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The South African victim’s charter The Service Charter for Victims of Crime in South Africa (the “Victims’ Charter”) is an important instrument for promoting justice for all. The Victims’ Charter is compliant with the spirit of the South African Constitution, 1996, Act 108 of 1996, and the United Nations Declaration of Basic Principles of Justice for Victims of Crime and Abuse of Power, 1985 (GA/RES/40/34). Since 1994, and in keeping with the cultivation of a human rights culture, the focus has gradually shifted from an adversarial and retributive criminal justice system to that of Restorative Justice. Central to the concept of Restorative Justice is the recognition of crime as more than an offence against the state, but also as an injury or wrong done to another person. The charter is in line with the National Crime Prevention Strategy’s victim-centred vision for the criminal justice system. The ultimate goal is the empowerment of the victim through meeting victims’ needs, be they material or emotional. The Victims’ Charter and the attached minimum standards document are important instruments elaborating and consolidating rights and obligations relating to services applicable to victims and survivors of crime in South Africa. The Victims’ Charter is consonant with the provisions of section 234 of the Constitution. The key objectives of the Charter is to provide for the consolidation of the present legal framework in South Africa relating to the rights of and services provided to victims of crime and to: • Eliminate secondary victimisation in the criminal justice process; • Ensure that victims remain central to the criminal justice process; • Clarify the service standards that can be expected by and are to be accorded to victims whenever they come into contact with the criminal justice system; and • Make provision for victims’ recourse when standards are not met. THE RIGHTS OF A VICTIM OF CRIME Victims of crime have the following rights, as contained in the Constitution and relevant legislation, which must be upheld when they come into contact with the criminal justice system: • The right to be treated with fairness and with respect for dignity and privacy; • The right to offer information; • The right to receive information; • The right to protection; • The right to assistance; • The right to compensation; and • The right to restitution; COMPLAINTS Victims have the right to complain if they are not satisfied with the way in which their complaint is being handled. Victims can also contact organisations such as: • The Office of the Public Protector; • The South African Human Rights Commission; • The Commission on Gender Equality; • The Independent Complaints Directorate; • Metropolitan Police Offices; • The Health Professions Council of South Africa; and • A lawyer of their own choice and at their own expense.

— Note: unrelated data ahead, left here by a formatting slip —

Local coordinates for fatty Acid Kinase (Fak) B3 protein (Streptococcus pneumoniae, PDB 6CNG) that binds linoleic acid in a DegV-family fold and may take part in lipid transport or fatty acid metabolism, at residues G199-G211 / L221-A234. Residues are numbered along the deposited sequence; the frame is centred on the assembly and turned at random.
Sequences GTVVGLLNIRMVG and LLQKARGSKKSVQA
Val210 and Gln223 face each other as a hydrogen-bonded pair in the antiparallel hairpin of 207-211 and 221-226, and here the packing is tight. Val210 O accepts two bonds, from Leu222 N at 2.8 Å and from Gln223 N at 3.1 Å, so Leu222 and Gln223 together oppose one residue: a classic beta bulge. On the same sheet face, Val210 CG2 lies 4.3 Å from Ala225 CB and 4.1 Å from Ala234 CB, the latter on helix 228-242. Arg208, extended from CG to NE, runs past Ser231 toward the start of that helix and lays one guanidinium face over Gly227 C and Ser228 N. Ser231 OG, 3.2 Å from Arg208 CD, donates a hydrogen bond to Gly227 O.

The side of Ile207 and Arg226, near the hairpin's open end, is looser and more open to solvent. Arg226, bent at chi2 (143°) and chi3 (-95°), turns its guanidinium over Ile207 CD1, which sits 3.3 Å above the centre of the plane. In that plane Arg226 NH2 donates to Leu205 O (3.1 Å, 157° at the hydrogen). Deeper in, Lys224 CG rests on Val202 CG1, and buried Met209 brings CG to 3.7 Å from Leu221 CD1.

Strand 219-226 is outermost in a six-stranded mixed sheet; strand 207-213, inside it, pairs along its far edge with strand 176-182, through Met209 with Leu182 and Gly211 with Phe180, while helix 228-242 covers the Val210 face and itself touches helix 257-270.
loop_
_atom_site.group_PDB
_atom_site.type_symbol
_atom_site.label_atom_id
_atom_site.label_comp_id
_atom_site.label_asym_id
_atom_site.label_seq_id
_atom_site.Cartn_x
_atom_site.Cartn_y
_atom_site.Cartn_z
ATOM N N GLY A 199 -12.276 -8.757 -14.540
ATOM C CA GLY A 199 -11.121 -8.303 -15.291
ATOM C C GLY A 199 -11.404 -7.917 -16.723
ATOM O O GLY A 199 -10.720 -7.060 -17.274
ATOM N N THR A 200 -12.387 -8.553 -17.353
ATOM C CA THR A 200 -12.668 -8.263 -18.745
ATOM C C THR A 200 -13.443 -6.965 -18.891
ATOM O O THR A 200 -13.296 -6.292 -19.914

What to do about Trafficking in persons - Resource Manual produced by Molo Songololo & UNODC

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Resource Manual  

What to do about Trafficking in persons - Resource Manual produced by Molo Songololo & UNODC 1 Produced by © Molo Songololo 2007 A resou...

Resource Manual  

What to do about Trafficking in persons - Resource Manual produced by Molo Songololo & UNODC 1 Produced by © Molo Songololo 2007 A resou...

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